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Stellenbosch University launches logistics barometer

Stellenbosch University launches logistics barometer

Due to the ongoing demand and far-reaching impact of national logistics costs, Stellenbosch University's Department of Logistics released the Logistics Barometer South Africa 2016.

The second edition of the South African Logistics Barometer continues the macrologistics research work published in the CSIR State of State of LogisticsTM survey for South Africa (discontinued in 2014) and the first Logistics Barometer published by Stellenbosch University (SU) in 2015.

“With the barometer we are further contributing to the extensive knowledge base that has been created over the past 13 years,” says Prof Jan Havenga, who pioneered logistics costs research at SU.

“It is the definitive measurement tool for logistics in the country,” adds Zane Simpson, a researcher in the Department of Logistics. “We are still only one of three countries in the world that have national logistics costs measured annually.”

The research is of great importance to the industry and the country as a whole.

“The usefulness of calculating annual data lies in the fact that trends can be identified and applied by both operational and strategic analysts in the public and private sector for infrastructure planning, policy development and investment objectives on a macroeconomic level,” explains Prof Havenga.

The Logistics Barometer has, as its backbone, more than 20 years of research into freight volumes and freight flows in South Africa. The logistics cost calculations have been refined over the past 13 years to make it one of the most robust and reliable quantitative reports on logistics costs globally.

The Logistics Barometer South Africa 2016 reports on logistics costs calculated up until 2014, with an estimate for 2015 and a forecast for 2016. At R429bn, South Africa’s logistics costs in 2014 equalled 11.2% of South Africa's GDP.

South Africa's economy is transport intensive, and the Logistics Barometer identifies transport as the most significant portion of logistics costs in the country (57%). This is followed by inventory carrying costs (15.2%), warehousing (14.6%) and management and administration costs (13.5%).

More than 83% of transport costs (80% in 2013) are due to road transport, with rail tariffs contributing 15%, and pipeline tariffs 2% or less in recent years. The biggest contributor to road transport costs remains fuel.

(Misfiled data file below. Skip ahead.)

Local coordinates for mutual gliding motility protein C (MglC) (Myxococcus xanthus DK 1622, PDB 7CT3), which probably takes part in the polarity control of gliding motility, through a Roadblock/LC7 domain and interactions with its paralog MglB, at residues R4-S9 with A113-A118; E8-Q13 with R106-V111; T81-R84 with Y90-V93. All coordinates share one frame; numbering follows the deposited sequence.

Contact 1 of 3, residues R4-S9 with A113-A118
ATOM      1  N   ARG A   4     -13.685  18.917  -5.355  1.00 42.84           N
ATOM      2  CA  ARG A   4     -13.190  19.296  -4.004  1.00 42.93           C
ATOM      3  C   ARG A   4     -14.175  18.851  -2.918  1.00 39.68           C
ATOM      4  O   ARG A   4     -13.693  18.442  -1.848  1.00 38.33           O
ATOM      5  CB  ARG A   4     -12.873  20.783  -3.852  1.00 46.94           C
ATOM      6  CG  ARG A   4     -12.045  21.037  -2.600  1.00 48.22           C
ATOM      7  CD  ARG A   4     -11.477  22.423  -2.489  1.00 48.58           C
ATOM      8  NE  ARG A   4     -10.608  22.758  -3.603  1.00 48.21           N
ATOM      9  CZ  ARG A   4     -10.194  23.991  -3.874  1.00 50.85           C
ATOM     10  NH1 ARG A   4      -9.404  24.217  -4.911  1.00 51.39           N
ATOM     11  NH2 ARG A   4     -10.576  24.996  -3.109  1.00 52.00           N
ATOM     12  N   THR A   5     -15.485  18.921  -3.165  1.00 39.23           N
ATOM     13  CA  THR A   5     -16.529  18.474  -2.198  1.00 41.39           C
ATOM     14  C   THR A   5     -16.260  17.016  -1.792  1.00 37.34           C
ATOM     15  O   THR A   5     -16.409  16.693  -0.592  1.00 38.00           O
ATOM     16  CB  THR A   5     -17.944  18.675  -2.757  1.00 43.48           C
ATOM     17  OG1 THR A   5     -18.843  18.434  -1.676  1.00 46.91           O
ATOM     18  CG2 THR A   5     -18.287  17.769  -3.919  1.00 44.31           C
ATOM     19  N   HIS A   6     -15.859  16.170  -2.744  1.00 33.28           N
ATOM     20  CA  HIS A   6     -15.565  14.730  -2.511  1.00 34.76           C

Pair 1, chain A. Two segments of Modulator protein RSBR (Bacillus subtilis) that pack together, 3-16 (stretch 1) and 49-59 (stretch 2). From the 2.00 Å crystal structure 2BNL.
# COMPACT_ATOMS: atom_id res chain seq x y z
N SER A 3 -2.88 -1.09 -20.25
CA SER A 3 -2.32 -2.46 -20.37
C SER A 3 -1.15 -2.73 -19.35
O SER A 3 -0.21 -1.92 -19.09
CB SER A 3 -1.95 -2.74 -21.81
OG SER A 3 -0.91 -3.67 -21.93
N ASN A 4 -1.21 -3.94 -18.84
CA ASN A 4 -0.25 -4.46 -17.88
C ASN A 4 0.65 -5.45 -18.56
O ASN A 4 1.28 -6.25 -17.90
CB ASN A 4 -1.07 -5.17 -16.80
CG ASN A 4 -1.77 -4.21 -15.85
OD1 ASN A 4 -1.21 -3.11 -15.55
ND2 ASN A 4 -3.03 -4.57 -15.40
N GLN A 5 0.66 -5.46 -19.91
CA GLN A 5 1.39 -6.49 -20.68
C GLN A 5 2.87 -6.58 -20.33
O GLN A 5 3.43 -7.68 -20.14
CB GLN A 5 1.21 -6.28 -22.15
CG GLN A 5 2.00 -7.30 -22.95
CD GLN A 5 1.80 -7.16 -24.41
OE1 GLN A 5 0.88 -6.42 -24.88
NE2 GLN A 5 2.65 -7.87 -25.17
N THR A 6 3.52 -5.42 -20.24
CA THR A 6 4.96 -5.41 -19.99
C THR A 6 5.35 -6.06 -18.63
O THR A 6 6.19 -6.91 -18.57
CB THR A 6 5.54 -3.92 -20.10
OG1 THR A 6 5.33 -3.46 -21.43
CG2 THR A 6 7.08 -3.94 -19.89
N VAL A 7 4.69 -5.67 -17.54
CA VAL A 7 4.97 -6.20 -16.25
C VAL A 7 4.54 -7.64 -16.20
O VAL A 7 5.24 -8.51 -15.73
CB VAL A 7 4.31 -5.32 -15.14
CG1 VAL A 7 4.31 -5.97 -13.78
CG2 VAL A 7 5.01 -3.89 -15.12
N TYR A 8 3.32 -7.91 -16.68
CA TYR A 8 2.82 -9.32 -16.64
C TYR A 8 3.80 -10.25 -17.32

At 11.2% in 2014, South Africa’s logistics costs as percentage of GDP deteriorated slightly compared to 2013, and this trend is expected to continue. The ratio generally improved up to 2011, but has been on an upward trend since then. Logistics cost are forecasted to increase to R470bn in 2015 and almost R500bn in 2016, which would equal 11.8% of South Africa’s GDP.

“The positive news is that we have a tool with which we can measure national logistics performance. Not many countries have this and many countries admire ours. Because of this, we’ve extended our work to other Sub-Saharan countries and most recently to India,” adds Prof Havenga.

“Unfortunately, research shows that after improving for many years, the relationship between national logistics costs and the GDP has been moving in the wrong direction for the past five to six years.”

The researchers – Jan Havenga, Zane Simpson, David King, Anneke de Bod and Max Braun – have identified an urgent need for necessary and suitable skills (“soft infrastructure”) to be developed.

“In the past, South African supply chain managers and executives have had the required experience and know-how that enabled the industry to perform well in the global arena. Knowledge and understanding of key operational elements and the ability to adapt to an ever-changing environment has been a key strength of successful logistics and supply chain companies in South Africa for decades,” the researchers state in the publication.

“The looming threat is that the future South African supply chain generation is at risk of losing this advantage due to sub-standard basic education, underperforming higher education, and lack of practical knowledge and skills transfer in the work environment.”

“Although there are some very commendable initiatives from major logistics service providers in South Africa relating to training and skills development, a renewed focus on and drive within these areas are necessary to support the sustainability of the industry, and to facilitate continued human resources growth, development and skills transfer.

“This will contribute to South Africa’s competitiveness and performance in the global supply chain, with the added benefit of fuelling economic growth and social development in the country.”

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